The dimensions of New Yankee Stadium are a nuisance for pitchers. Especially for pitchers who face an abundance of left-handed hitters. According to ESPN, New Yankee Stadium is tied for ninth with Target Field in park factors on the season. Sorting by home run park factors, the Bronx jumps to sixth place, ahead of the notorious Coors Field.
Masahiro Tanaka's performance this season hasn't been as amazing as his debut last year. After posting a 2.58 xFIP, 0.99 HR/9, and an already-high 14 percent HR/FB rate, Tanaka has let all of those numbers slip to 3.25 xFIP, 1.63 HR/9, and 18 percent HR/FB rate. It's almost like playing in a hitter's park can be detrimental to a pitcher's statistics! In fact, it's probably all the New York architects' fault for building such a nonsensical right field porch, right?
Let's take a look at Tanaka's home run spray chart courtesy of Baseball Savant:
That's an awful lot of home runs to right field. In fact, some even look suspiciously shallow. Let's take a closer look at one such instance. Let's start with the one Chris Davis hit. It's the one that looks the most shallow, third from the left in that line of shallow dingers.
Just as we suspected. Wait. That ball was murdered. I didn't know if that ball was going to come down when I watched it the first time. An 89 mph cutter down the heart of the plate to Chris Davis? There's nothing that screams 'stupid ballpark' about this one. You don't leave that pitch there.
Well, that one didn't really work out. There must be others though. Let's move to the right by one in our spray chart and take a look at Kyle Seager.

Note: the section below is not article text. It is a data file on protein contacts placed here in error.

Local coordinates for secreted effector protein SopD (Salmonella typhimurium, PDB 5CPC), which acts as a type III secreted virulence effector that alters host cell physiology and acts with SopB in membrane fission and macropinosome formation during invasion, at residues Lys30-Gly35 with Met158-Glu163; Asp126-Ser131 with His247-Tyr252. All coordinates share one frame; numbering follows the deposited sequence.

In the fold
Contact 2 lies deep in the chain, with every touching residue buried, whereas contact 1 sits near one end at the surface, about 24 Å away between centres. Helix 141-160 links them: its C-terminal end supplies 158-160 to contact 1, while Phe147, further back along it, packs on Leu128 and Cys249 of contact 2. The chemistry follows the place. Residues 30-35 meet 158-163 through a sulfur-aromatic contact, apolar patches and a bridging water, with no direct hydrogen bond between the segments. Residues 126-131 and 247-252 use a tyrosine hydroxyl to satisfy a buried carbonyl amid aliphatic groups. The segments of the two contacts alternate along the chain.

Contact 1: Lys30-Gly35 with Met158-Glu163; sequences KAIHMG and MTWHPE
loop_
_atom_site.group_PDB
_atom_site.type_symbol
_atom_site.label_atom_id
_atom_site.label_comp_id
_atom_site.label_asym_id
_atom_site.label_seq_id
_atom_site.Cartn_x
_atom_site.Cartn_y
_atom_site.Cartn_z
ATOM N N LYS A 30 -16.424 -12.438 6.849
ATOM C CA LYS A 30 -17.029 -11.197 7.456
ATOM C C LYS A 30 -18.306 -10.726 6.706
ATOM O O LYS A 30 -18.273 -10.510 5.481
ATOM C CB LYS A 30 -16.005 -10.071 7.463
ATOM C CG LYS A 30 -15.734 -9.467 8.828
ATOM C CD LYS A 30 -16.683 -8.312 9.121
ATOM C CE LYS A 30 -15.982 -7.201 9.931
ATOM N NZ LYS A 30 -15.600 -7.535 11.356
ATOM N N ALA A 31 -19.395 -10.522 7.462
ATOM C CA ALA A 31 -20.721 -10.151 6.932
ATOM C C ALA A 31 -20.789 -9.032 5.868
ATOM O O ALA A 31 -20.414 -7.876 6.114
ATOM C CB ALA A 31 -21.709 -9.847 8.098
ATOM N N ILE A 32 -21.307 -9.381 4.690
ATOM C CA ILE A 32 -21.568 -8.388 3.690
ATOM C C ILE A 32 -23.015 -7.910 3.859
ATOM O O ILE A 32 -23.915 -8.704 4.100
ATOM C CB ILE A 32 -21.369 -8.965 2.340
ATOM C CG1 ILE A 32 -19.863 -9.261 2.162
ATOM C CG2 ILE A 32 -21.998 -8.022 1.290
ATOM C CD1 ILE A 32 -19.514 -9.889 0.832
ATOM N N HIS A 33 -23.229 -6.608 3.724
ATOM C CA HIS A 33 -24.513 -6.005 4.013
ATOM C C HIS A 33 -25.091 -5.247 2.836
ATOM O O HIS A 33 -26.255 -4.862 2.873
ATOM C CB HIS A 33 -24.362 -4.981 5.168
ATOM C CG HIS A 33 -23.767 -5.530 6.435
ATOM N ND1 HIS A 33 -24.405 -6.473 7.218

That's another no-doubter that actually looks closer to centerfield than the Davis one. A 1-0 curveball down the chute. These are getting unruly.
Later in the same game, Kyle Seager did this:
Tanaka leaves a 92 mph sinker in Baseball Savant 'zone 4'. The other two that seem to be hit to shallow right field in the spray chart didn't happen at New Yankee Stadium. One is Derek Dietrick at Marlins Park and the other is Carlos Correa at Minute Maid Park. The one on the left of the cluster is an even-more decisive, second-decker from Victor Martinez.
It turns out none of these home runs seem to be cheaters. Not even one unlucky one that Tanaka can shrug off as 'maybe I shouldn't have chosen the Yankees.' Literally zero.
However, all of them do have something in common. They are mistake pitches. None of them are low in the zone (zones 7-9 by Savant), even the sinkers. In fact, per FanGraphs, batters have a .442 wOBA against Tanaka's sinker. That's 101 percent worse than the mean (by wRC+). Furthermore, one third of his home runs against (6 of 18) have come courtesy of the sinker, despite only throwing it 18 percent of the time. It seems like it's time for Tanaka to lean on other pitches or seriously work on locating his sinker down in the zone.
As Nicolas Stellini astutely pointed out over at Pinstripe Alley, Tanaka's partially-torn ulnar collateral ligament could have something to do with his inability to locate his pitches in the lower quadrants of the zone. Similarly, Stellini points to a league-wide surge in HR/FB rates. Offense in the American League East has never quite been an issue, but having to face the high-scoring 2015 Blue Jays certainly isn't helping.
The fact is, we should probably expect Tanaka's 18 percent HR/FB rate to improve, but it does seem like Tanaka's pitches -- at least the way they have currently been deployed over his 236 career innings pitched -- yield a higher percentage of home runs. So long as Tanaka can supplement his long-ball problem with a high strikeout percentage, perhaps he can continue getting away with some location issues. However, with teams starting to favor groundball pitchers, at the very least Tanaka's sinker will require some work. And we should probably calm down about the right field fence at New Yankee Stadium.
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Michael Bradburn is a Featured Writer for Beyond the Box Score. You can follow him on Twitter at @mwbii, or reach him at firstname.lastname@example.org